Poulter’s win, while not shocking, did catch some people off-guard. Leeroy had been lurking at the front all week long while others were taking the glory with heat race wins. As such, most people were expecting either defending champion Pier-Luc Ouellette, Ryan Urban or Damien Vuillaume to stand on top of the podium when all was said and done. However, Vuillaume never got the chance, having gotten turned around on the first lap.
This left Poulter in the lead with Ouellette on his heals. Pier-Luc did manage to get by for the lead once but Poulter was not to be denied and re-took the lead on the next lap. At the finish the Canadian did make an attempt for the top spot but Leeroy was ready for it and made sure the road was blocked. At the finish Poulter was DD2 World Champion by .271 seconds. Holland’s Maik Barten came third on the road but was penalized 1o seconds for a jumped start. This put American Stuart Marsell into third, the best Grand Finals finish ever for his country’s team. Unfortunately for Stuart, the change in positions took place after the prize giving, so he did not get to taste the champaign. However, we’re sure he’ll enjoy his accomplishment for years to come.
The DD2 masters title went to Dennis Kroes of the Netherlands in his second Grand Finals appearance. Second was America’s Curtis Cooksey. The two actually got to fight for the title on the track as both drivers were spun on the first lap together. They then spent the rest of the 24 laps fighting with each other for the Masters title.
The final event of the 2008 Rotax Max Grand Finals will be the wrap up party to be held tonight at 9:00 PM. Lots of stories will be told. Some will celebrate victory while some drown their sorrows. Also, worth looking forward to is the final of the Tire Changing contest. For all the team members, it will be one last chance to say goodby to new friends and vow to be back next year, ready to challenge for Rotax glory again.
P I T B I T S
Leeroy Poulter, the newly crowned DD2 World Champion, started racing 18 years ago at the age of eight. During that time he has seen a lot of success in racing, including a podium finish in the very first Grand Finals. He also was a competitor in Viana, Portugal in 2006.
Back home in Johannesburg, South Africa, Leeroy has a kart shop that sells Birel chassis. He also races touring cars in the South African National Series. When asked about racing heroes, Leeroy was the only one this week to name a non-F1 driver. He said he’s always admired World Rally driver Sebastian Loeb.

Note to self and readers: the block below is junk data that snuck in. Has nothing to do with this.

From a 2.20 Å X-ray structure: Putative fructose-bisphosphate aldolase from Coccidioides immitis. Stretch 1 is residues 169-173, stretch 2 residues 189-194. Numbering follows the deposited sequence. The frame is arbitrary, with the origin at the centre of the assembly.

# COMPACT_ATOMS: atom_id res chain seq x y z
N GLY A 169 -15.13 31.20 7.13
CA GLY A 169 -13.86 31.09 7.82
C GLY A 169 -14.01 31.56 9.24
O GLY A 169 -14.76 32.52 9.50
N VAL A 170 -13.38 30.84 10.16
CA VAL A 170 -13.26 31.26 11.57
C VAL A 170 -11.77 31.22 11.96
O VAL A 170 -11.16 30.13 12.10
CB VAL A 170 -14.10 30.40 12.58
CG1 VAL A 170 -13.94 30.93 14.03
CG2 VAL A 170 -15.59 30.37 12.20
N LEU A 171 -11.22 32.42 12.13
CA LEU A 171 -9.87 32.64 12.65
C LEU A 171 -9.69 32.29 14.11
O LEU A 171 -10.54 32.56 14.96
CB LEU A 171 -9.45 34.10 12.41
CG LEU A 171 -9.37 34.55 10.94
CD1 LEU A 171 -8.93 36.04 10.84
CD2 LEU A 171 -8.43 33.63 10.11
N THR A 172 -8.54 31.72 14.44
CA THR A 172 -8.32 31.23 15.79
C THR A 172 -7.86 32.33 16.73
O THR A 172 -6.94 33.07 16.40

The 2008 Grand Finals had two female competitors this year. One of them was 20-year-old Alexandria Asmasoebrata. Alexandria has been racing since 2001 and is in her second Grand Final having also competed in 2005 in Lankawi, Malaysia. She says her favorite track is the Shanghai circuit in China.
In addition to Karts, Alexandria also competes in Asian Formula Renault but still plans on running karts again in 2009. Like many of the drivers here at La Conca, Alexandria gives credit to her father for getting started in karting, as he was also a racer himself.
Mikhail Mitrokhin hails from St. Petersburg in Russia and has been racing karts for 20 years having started at the age of six. This is his second trip to the Grand finals, his previous effort was in 2006 when he finished third in Viana do Castello, Portugal in the Max class.
This is Mikhail’s first trip to Italy and he says he’s really enjoying the experience. As for next year, his plans are to stay in karts even though he does have some recent experience racing Formula BMW in Germany.
This is the third trip to the Grand Finals for Gravesend, Kent UK’s Ben Cooper. The 18-year-old driver has been racing for 10 years and is currently working on a Master’s degree in Motorsports Engineering at Oxford University, having already received a national Diploma in the same subject.
When asked about his future, Ben said he’s always looking forward to the next challenge, but like many races he’s hamstrung by the lack of proper funds. There’s no doubt he has the talent to go far in racing having just become the2008 Rotax Max World Champion. We are hoping that this result will gain him some extra credit back at Oxford!
Dennis Kroes of Amsterdam in the Netherlands is the 2008 DD2 Master’s World Champion for drivers over the age of 32. He’s raced karts since 1995 and his girlfriend, Marjolein, also raced for Holland in 2006 in Portugal.
He said they actually met at Zandvoort in Holland when they were both reading the same book about Ayrton Senna. Dennis says he remains a huge Senna fan and still places the Senna “S” logo on his helmet. He added that to become World champion was a hard-fought battle and wishes to give thanks to his whole team.